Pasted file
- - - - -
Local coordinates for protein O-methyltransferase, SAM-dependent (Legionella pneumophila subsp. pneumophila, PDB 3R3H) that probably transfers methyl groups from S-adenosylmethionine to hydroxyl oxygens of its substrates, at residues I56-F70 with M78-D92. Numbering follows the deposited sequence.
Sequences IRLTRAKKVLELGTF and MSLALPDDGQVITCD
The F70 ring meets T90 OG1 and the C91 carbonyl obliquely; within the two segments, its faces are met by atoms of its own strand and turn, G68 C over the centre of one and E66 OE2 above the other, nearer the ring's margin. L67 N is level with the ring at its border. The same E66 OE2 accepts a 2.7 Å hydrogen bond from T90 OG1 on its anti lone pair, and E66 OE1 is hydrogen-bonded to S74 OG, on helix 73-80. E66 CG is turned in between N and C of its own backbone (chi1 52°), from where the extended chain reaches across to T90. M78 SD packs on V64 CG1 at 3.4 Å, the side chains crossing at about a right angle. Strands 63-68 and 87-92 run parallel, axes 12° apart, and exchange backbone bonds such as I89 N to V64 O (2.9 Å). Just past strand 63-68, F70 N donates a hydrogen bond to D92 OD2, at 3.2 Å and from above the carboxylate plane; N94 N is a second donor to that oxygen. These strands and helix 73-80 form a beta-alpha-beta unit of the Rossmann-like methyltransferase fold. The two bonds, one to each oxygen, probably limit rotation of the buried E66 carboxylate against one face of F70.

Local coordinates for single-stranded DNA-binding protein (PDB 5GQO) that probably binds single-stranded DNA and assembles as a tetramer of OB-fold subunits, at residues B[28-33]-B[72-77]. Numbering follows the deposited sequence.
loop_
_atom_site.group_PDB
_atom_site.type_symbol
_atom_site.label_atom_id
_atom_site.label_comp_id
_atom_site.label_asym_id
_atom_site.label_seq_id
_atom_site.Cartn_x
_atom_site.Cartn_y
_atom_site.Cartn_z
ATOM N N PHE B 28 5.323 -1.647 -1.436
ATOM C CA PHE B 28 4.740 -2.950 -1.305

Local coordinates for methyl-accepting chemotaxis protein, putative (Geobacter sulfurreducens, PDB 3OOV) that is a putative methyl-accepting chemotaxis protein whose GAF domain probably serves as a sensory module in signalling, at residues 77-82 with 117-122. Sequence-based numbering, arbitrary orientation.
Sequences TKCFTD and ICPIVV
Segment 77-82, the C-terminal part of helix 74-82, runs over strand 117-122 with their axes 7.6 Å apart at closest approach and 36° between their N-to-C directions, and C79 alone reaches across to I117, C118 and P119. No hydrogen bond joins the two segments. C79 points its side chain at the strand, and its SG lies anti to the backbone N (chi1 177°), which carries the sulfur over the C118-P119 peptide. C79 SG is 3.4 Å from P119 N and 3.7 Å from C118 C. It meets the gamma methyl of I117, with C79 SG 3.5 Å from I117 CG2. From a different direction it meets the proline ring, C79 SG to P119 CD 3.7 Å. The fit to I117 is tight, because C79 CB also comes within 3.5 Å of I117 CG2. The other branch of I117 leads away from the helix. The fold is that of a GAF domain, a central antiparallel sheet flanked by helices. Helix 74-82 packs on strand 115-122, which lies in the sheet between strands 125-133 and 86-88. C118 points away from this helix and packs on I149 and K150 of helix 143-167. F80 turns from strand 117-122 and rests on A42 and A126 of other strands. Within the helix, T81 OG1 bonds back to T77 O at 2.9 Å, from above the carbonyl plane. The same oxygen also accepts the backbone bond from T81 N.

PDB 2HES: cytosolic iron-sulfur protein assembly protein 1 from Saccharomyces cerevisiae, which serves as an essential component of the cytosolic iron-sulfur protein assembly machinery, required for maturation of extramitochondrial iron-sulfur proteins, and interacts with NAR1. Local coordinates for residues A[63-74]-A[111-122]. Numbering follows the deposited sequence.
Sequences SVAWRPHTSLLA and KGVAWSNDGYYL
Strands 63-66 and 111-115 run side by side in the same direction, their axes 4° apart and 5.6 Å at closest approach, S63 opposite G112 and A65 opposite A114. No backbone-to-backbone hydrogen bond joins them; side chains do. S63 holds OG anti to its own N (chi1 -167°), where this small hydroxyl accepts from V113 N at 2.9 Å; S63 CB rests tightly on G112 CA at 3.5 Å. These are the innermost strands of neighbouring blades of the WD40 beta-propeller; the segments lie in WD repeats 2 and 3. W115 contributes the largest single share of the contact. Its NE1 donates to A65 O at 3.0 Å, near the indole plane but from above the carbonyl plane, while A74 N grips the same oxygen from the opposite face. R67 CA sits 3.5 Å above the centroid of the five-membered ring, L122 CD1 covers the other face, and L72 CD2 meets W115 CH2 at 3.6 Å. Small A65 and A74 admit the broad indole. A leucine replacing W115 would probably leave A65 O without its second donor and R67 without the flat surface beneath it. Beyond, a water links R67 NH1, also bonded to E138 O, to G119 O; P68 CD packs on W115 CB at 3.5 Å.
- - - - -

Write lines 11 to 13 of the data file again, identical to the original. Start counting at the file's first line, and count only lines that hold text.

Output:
_atom_site.label_seq_id
_atom_site.Cartn_x
_atom_site.Cartn_y